Football season is long gone, but that doesn’t mean you have to stifle the inner voice that occasionally screams out for some crunchy, spicy, sauced-up Buffalo wings. Woody’s Wings
(313 Havana Street) is a tiny red and white hut standing solo between an empty field of weeds and an old gas station, where you can go to fulfill that incessant hankering, even well past the hoopla of Super Bowl Sunday.
Since there’s not even a left-hand turn lane off of Havana to get into the restaurant’s microscopic parking lot, it’s almost as if Woody’s was there by accident. The tiny lot and even smaller dining room make this an atmosphere conducive mainly to takeout orders. When you walk into the bare-bones establishment, you’re immediately cautioned that wings take twenty minutes to cook, since they’re made to order. So if you're getting an order to go, it’s a smart move to call ahead to avoid awkwardly waiting in the small dining space, especially if it’s crowded, since there’s hardly anywhere to stand without hovering over someone's table.
Woody's is the place for wings on Havana Street.
As promised, our wings arrived after about twenty minutes of waiting; our patience was rewarded with baskets of warm, golden-brown wings that smelled delectable. These wings aren't breaded, and the thin, blistered skin crackled between my teeth wiith each bite, rendering a satisfying crunch that only a properly fried wing can. These wings are only average-sized, which was fine, since I don’t love the idea of consuming heavily hormone-injected, Arnold Schwarzenegger-type meat of any kind. The meat itself was supple but not incredibly juicy (though neither dried out nor too oily), pulling off the bone easily.
Any good wing establishment understands that Buffalo sauce is just as much an integral part of the dish as the wings themselves, which is why Woody’s offers the tangy, buttery concoction in mild, medium, hot, x-hot and "nuclear," letting customers enjoy traditional-style wings whether or not they choose to burn their faces off. I erred on the side of caution and went for the medium, which had a zesty zing with a thick, buttery viscosity close to that of ranch dressing. I appreciated that the texture of the sauce was thicker, because it didn't end up pooled at the bottom of the paper serving basket.
The fried okra may not be hand-breaded, but they're good.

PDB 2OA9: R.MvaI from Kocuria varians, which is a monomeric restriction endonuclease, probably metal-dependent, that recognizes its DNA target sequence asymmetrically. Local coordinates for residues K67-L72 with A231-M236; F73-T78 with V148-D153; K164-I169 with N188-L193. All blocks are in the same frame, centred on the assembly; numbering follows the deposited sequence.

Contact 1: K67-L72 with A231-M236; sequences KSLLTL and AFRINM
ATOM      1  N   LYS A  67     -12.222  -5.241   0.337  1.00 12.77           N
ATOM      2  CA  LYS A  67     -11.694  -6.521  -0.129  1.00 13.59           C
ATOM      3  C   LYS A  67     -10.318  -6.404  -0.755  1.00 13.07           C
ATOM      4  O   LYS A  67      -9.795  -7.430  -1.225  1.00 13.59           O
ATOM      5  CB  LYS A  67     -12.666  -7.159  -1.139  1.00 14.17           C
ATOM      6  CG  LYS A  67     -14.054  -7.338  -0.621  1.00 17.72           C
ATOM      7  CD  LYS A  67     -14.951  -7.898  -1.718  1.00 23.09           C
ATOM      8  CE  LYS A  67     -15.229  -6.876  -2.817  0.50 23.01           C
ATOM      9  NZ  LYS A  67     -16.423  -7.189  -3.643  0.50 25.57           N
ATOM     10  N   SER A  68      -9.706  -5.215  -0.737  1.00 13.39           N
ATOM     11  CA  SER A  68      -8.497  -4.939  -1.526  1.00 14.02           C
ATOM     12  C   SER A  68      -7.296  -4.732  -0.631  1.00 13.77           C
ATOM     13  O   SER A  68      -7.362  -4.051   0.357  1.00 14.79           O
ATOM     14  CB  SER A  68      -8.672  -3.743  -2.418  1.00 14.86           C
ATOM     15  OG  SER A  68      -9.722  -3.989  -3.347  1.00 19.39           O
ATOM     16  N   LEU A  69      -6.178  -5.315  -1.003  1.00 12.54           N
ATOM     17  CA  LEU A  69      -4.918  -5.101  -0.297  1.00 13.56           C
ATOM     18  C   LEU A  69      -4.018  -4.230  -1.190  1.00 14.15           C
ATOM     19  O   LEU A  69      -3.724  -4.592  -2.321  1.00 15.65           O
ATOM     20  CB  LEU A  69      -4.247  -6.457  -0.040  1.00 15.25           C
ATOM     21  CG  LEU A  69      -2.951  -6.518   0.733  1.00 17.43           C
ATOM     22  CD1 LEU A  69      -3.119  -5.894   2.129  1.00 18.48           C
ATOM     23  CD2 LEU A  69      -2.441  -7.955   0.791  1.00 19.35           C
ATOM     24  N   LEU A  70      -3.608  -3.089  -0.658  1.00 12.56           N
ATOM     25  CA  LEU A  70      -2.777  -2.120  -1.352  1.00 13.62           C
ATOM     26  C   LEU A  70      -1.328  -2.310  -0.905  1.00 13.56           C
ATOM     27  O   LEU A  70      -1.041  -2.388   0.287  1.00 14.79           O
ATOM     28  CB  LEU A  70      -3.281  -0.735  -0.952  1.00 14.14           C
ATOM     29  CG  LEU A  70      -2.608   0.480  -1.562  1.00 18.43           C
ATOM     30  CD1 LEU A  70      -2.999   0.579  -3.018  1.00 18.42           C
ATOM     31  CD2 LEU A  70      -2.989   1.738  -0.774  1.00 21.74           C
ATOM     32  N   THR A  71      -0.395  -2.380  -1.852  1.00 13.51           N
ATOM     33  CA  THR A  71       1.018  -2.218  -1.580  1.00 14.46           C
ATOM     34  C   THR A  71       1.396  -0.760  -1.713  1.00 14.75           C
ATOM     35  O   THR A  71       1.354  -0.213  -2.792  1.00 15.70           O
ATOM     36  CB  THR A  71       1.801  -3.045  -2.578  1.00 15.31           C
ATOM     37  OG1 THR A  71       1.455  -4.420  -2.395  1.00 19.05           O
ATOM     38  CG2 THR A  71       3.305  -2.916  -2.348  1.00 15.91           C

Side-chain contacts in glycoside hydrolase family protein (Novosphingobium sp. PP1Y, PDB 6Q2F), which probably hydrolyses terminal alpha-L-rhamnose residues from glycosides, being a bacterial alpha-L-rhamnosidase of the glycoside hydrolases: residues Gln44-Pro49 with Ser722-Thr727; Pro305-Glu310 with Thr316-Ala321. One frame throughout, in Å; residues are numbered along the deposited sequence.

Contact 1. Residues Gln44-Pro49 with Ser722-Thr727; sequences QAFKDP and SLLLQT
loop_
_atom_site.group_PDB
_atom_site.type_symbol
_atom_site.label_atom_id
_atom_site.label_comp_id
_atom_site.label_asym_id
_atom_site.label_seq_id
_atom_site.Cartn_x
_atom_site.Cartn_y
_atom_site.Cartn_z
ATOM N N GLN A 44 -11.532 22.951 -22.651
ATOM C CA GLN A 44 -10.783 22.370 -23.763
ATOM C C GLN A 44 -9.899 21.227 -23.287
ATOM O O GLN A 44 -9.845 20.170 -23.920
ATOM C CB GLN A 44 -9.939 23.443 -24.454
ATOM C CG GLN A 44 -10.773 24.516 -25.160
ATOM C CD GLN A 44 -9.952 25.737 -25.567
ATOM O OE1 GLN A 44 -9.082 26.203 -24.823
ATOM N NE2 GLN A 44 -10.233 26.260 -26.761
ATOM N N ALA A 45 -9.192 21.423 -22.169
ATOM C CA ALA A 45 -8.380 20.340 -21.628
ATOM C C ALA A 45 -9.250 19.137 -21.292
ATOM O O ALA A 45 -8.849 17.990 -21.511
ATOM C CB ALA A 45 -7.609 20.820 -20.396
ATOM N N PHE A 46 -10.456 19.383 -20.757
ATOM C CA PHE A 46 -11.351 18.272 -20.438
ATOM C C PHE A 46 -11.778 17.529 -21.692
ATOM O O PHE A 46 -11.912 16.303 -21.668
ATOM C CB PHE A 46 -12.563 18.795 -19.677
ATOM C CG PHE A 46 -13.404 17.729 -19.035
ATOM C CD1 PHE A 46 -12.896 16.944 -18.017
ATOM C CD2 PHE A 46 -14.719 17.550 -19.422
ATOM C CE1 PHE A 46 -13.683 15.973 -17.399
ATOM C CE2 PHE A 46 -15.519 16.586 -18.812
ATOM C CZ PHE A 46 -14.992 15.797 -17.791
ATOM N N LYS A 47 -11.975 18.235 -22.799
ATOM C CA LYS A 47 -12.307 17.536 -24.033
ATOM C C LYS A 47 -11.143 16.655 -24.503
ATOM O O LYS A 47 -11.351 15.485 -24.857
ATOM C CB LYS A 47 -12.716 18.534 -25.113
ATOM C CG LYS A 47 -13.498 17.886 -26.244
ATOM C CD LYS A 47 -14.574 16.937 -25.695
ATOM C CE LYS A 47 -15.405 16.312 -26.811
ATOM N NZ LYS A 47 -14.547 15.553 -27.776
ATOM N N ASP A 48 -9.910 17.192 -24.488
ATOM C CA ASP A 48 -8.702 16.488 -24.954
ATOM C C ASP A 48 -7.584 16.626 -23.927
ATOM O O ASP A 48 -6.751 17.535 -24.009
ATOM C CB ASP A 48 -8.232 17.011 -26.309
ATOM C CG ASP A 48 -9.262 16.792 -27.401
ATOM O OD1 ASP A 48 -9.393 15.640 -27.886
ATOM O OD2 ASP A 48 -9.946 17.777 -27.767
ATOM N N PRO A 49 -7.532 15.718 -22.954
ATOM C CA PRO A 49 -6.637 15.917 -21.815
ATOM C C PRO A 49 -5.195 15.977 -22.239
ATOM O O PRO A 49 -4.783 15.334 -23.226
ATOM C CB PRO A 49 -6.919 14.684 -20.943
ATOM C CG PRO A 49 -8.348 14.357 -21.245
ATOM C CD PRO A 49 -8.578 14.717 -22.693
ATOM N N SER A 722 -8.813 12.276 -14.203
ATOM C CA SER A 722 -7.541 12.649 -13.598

I also sampled five of the eleven non-Buffalo sauces (available for 89 cents per additional cup) to see how they measured up. While the variety was there, the honey sriracha, Spicyaki, zesty ranch, garlic Parmesan and honey barbecue simply tasted like a blend of two or more of the other sauces mixed together, or with different spice powders mixed in. The garlic Parmesan, for example, tasted like a mix of mild Buffalo sauce with garlic powder and ranch, though the shreds of real Parmesan were a bonus and added to the the texture of the creamy sauce. The honey barbecue stood out with notes of molasses, honey and heavy liquid smoke, but the Spicyaki seemed like a mix of teriyaki sauce and honey barbecue with a few red-pepper flakes. The honey sriracha was the least impressive (and also the most expensive at 99 cents per cup); it was vinegary, overpoweringly sweet and too thin to cling to the wings.
Those sauces tend to add up.
Wing orders come with fries, but I subbed in an order of fried okra for $4.99. My Oklahoma-born dining companion didn't care for them, noting that they didn't taste homemade, but I'm a Colorado native who didn't grow up with fried okra, so to me they were a scrumptious deep-fried vegetable. In fact, Woody’s does all of its fried foods well. Wing eaters in general are probably not overly concerned with finding hand-breaded, housemade fried foods; at a wing hut like Woody’s, crunchy fried fare that goes well with saucy hand-held poultry and cold beer is enough — so okra is a bonus, especially when you've got your eyes glued on the big game and you're fixated on what’s really important. Woody's macaroni and cheese wedges ($6.99) do the trick in these circumstances, too — second only to the wings. These three-cornered delicacies sport a blissfully crisp exterior with luscious cheesy noodles (even if distinctly blue-box in appearance). I had ordered these for my son but later found myself binge-eating his leftover wedges that night — cold, out of the refrigerator, without even registering what I was doing until they were gone. (I’m still working on an alibi for when he discovers they've vanished.)
Woody’s is a little pricier than most takeout joints in the area, with fried sides (from mushrooms to jalapeño poppers to mini corn dogs) running $7 to $13, and lunch meal deals in the $9 to $15 range (and even more if you sub out the fries, like I did). All those sides of sauces add up, too, as do extras of celery and carrots, which cost 80 cents for a small order (half of a sandwich baggie) and $1.25 for a full sandwich bag. After all the nickel-and-diming (or if you’re a straight-up baller), you might still consider springing for the Buffalo chicken cheese dip and chips appetizer for $6.99 while you wait out the twenty minutes that your wings are cooking. Beers are reasonably priced (starting at $4), although sticking around on any important game day doesn't seem like the best way to enjoy a Woody's order; the tight quarters, counter service and single unisex bathroom would make the place annoyingly crowded, but the four big TVs (one in each corner) are certainly geared toward sports fans.
Ultimately, Woody's isn't there for those looking for home-style food or a fine-dining experience. When the game is on the line, hot wings, fried finger food, cold beer and a view of the screen are the most important things. Woody’s fills the bill on that criteria alone.